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Using vehicle speed sensors, smart airbags in the AMG C 63 Coupe deploy with different levels of force or don’t deploy at all to help better protect passengers of all sizes in different collisions. The AMG C 63 Coupe’s side airbags will shut off if a child is leaning against the door. The RS 5’s airbags don’t have smart features and will always deploy full force.
The AMG C 63 Coupe’s driver alert monitor detects an inattentive driver then sounds a warning and suggests a break. According to the NHTSA, drivers who fall asleep cause about 100,000 crashes and 1500 deaths a year. The RS 5 doesn’t offer a driver alert monitor.
Both the AMG C 63 Coupe and the RS 5 have standard driver and passenger frontal airbags, front side-impact airbags, driver and front passenger knee airbags, side-impact head airbags, front and rear seatbelt pretensioners, four-wheel antilock brakes, traction control, electronic stability systems to prevent skidding, crash mitigating brakes, daytime running lights, blind spot warning systems, rearview cameras, rear cross-path warning, available lane departure warning systems and around view monitors.
There are over 26 percent more Mercedes dealers than there are Audi dealers, which makes it easier should you ever need service under the AMG C 63 Coupe’s warranty.
J.D. Power and Associates’ 2018 Initial Quality Study of new car owners surveyed provide the statistics that show that Mercedes vehicles are better in initial quality than Audi vehicles. J.D. Power ranks Mercedes 14th in initial quality, above the industry average. With 13 more problems per 100 vehicles, Audi is ranked 25th, below the industry average.
The AMG C 63 Coupe’s standard 4.0 turbo V8 produces 25 more horsepower (469 vs. 444) and 36 lbs.-ft. more torque (479 vs. 443) than the RS 5’s 2.9 turbo V6. The AMG C 63 S Coupe’s standard 4.0 turbo V8 produces 59 more horsepower (503 vs. 444) and 73 lbs.-ft. more torque (516 vs. 443) than the RS 5’s 2.9 turbo V6.
In heavy traffic or at stoplights the AMG C 63 Coupe’s engine automatically turns off when the vehicle is stopped, saving fuel and reducing pollution. The engine is automatically restarted when the driver gets ready to move again. (Start/Stop isn’t accounted in present EPA fuel mileage tests.) The RS 5 doesn’t offer an automatic engine start/stop system.
The AMG C 63 Coupe has 2.1 gallons more fuel capacity than the RS 5 (17.4 vs. 15.3 gallons), for longer range between fill-ups.
A nine-speed automatic (SMG) is standard on the Mercedes AMG C 63 Coupe, for better acceleration and lower engine speed on the highway. Only an eight-speed automatic is available for the RS 5.
The AMG C 63 Coupe offers a standard sequential manual gearbox (SMG). With no clutch pedal to worry about and a fully automatic mode, an SMG is much more efficient than a conventional automatic but just as easy to drive. The RS 5 doesn’t offer an SMG or a conventional manual transmission.
The AMG C 63 Coupe’s launch control uses engine electronics to hold engine RPM’s precisely in order to provide the most stable and rapid acceleration possible, using all of the available traction. The RS 5 doesn’t offer launch control.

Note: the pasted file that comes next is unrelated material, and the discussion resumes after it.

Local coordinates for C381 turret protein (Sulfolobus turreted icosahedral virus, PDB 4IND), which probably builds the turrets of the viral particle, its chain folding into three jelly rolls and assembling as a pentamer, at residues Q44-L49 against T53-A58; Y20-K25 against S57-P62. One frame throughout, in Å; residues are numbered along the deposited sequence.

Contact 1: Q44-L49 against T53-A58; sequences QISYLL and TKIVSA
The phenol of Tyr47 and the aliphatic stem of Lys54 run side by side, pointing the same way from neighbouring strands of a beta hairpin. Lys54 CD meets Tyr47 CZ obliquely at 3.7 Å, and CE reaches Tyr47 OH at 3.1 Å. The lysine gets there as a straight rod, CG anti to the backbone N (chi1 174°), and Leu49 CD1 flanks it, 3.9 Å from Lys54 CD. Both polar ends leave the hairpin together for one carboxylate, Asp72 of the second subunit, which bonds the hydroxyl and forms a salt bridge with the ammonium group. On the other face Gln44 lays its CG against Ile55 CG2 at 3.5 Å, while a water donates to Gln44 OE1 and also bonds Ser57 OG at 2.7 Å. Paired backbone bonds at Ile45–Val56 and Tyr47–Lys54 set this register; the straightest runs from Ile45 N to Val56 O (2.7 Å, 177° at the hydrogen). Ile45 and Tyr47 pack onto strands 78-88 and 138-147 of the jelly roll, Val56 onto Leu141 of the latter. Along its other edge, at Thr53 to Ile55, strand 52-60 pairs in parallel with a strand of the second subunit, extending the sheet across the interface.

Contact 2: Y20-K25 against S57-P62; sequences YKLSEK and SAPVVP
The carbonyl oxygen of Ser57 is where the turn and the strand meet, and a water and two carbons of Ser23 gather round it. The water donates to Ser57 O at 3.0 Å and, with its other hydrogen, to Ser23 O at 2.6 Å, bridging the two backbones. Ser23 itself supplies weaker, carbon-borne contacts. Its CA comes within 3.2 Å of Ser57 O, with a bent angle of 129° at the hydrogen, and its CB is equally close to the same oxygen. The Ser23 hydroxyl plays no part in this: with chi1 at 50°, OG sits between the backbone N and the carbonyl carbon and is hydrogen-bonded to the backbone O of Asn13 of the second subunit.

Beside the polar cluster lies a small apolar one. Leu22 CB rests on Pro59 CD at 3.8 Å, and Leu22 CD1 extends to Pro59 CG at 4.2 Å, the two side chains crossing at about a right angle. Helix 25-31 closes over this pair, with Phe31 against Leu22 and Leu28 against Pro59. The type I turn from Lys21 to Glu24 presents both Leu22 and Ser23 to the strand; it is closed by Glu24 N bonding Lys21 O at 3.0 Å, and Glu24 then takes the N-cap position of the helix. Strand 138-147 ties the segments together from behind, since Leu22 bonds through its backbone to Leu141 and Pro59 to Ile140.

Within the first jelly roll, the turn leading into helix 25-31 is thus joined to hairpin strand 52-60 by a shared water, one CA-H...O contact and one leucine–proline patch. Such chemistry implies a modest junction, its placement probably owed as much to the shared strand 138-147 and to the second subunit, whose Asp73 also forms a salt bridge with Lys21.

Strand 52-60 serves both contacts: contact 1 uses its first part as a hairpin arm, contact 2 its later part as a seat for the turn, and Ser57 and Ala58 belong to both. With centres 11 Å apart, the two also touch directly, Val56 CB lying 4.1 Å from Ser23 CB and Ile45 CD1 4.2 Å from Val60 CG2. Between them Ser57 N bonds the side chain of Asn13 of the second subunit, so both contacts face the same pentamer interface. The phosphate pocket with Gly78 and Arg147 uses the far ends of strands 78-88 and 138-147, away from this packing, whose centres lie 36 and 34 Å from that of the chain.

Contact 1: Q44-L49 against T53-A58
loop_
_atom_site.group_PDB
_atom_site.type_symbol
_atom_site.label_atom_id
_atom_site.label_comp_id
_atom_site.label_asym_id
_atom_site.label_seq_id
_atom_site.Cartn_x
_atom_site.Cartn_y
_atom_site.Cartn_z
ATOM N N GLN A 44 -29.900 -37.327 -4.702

The AMG C 63 Coupe’s drift compensation steering can automatically compensate for road conditions which would cause the vehicle to drift from side to side, helping the driver to keep the vehicle straight more easily. The RS 5 doesn’t offer drift compensation steering.
For a smoother ride and more stable handling, the AMG C 63 Coupe’s wheelbase is 2.9 inches longer than on the RS 5 (111.8 inches vs. 108.9 inches).
For better handling and stability, the track (width between the wheels) on the AMG C 63 Coupe is 1.5 inches wider in the front and .2 inches wider in the rear than on the RS 5.
For better maneuverability, the AMG C 63 Coupe’s turning circle is 1.3 feet tighter than the RS 5’s (37.1 feet vs. 38.4 feet).
To make loading and unloading groceries and cargo easier, especially for short adults, the AMG C 63 Coupe has a standard power trunk, which opens and closes automatically by pressing a button or just by kicking your foot under the back bumper, completely leaving your hands free. The RS 5 doesn’t offer a power trunk, so its trunk has to be closed manually.
The AMG C 63 Coupe has a standard remote vehicle starting system, so the vehicle can be started from inside the driver's house. This allows the driver to comfortably warm up the engine before going out to the vehicle. The climate system will also automatically heat or cool the interior. The RS 5 doesn’t offer a remote starting system.
Unlike the driver-only memory system in the RS 5, the AMG C 63 Coupe has standard driver and passenger memory, so that when drivers switch, the memory setting adjusts the driver’s seat, steering wheel position and outside mirror angle and the front passenger seat also adjusts to the new passenger’s preset preferences.
The AMG C 63 Coupe’s standard easy entry system raises the steering wheel and glides the driver’s seat back, making it easier for the driver to get in and out. The RS 5 doesn’t offer an easy entry system.
If the windows are left open on the AMG C 63 Coupe the driver can close them all at the outside door handle or from a distance using the remote. On a hot day the driver can lower the windows from a distance using the keyless remote. The driver of the RS 5 can’t use the remote to operate the windows.
To help drivers see further while navigating curves, the AMG C 63 Coupe offers optional adaptive headlights to illuminate around corners automatically by reading vehicle speed and steering wheel angle. The RS 5 doesn’t offer cornering lights.
The Mercedes AMG C 63 comes in coupe, convertible and sedan bodystyles; the Audi RS 5 isn’t available as a convertible or sedan.
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